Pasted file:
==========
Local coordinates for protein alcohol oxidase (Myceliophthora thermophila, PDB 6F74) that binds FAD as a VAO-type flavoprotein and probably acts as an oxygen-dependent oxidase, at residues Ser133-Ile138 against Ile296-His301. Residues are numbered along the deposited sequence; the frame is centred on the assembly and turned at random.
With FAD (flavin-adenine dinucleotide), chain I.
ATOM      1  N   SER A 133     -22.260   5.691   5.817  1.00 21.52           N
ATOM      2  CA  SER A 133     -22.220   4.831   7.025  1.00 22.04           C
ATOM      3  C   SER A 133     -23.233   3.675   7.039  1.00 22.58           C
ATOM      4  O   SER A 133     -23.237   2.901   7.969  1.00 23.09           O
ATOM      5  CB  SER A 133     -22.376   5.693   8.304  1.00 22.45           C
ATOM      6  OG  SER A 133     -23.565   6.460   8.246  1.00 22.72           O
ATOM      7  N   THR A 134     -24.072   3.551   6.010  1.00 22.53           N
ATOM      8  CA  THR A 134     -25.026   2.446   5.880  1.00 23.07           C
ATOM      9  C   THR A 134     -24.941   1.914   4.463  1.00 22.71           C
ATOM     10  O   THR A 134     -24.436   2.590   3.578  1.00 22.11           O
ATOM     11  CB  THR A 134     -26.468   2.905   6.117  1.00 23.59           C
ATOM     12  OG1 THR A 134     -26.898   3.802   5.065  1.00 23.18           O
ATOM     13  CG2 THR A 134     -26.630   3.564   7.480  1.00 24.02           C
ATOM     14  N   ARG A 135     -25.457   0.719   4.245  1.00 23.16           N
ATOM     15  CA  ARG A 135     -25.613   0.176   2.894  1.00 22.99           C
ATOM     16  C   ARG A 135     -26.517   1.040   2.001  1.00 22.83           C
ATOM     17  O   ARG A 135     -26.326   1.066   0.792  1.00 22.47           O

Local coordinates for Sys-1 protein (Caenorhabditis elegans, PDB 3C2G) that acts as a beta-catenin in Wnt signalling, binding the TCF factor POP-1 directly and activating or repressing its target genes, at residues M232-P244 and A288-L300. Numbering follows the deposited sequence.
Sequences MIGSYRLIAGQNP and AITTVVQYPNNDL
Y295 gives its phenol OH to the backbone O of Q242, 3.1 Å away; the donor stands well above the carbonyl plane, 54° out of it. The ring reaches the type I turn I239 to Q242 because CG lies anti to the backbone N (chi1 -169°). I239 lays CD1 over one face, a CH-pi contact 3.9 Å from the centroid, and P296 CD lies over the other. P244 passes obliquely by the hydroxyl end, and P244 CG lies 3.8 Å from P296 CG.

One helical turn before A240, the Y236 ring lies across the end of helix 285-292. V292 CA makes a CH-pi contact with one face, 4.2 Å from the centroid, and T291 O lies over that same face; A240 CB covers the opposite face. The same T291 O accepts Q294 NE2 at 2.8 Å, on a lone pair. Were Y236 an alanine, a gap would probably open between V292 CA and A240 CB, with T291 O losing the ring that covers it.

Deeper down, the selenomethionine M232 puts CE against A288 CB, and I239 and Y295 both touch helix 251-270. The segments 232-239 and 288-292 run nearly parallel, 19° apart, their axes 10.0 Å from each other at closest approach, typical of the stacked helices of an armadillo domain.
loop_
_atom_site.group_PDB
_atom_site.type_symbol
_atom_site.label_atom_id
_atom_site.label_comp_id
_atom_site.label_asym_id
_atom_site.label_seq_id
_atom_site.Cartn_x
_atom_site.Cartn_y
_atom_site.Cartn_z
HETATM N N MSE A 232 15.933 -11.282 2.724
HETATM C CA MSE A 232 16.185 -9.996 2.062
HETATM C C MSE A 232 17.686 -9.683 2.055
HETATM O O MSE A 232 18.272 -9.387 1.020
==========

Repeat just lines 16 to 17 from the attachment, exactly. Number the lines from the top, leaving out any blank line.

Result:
ATOM     14  N   ARG A 135     -25.457   0.719   4.245  1.00 23.16           N
ATOM     15  CA  ARG A 135     -25.613   0.176   2.894  1.00 22.99           C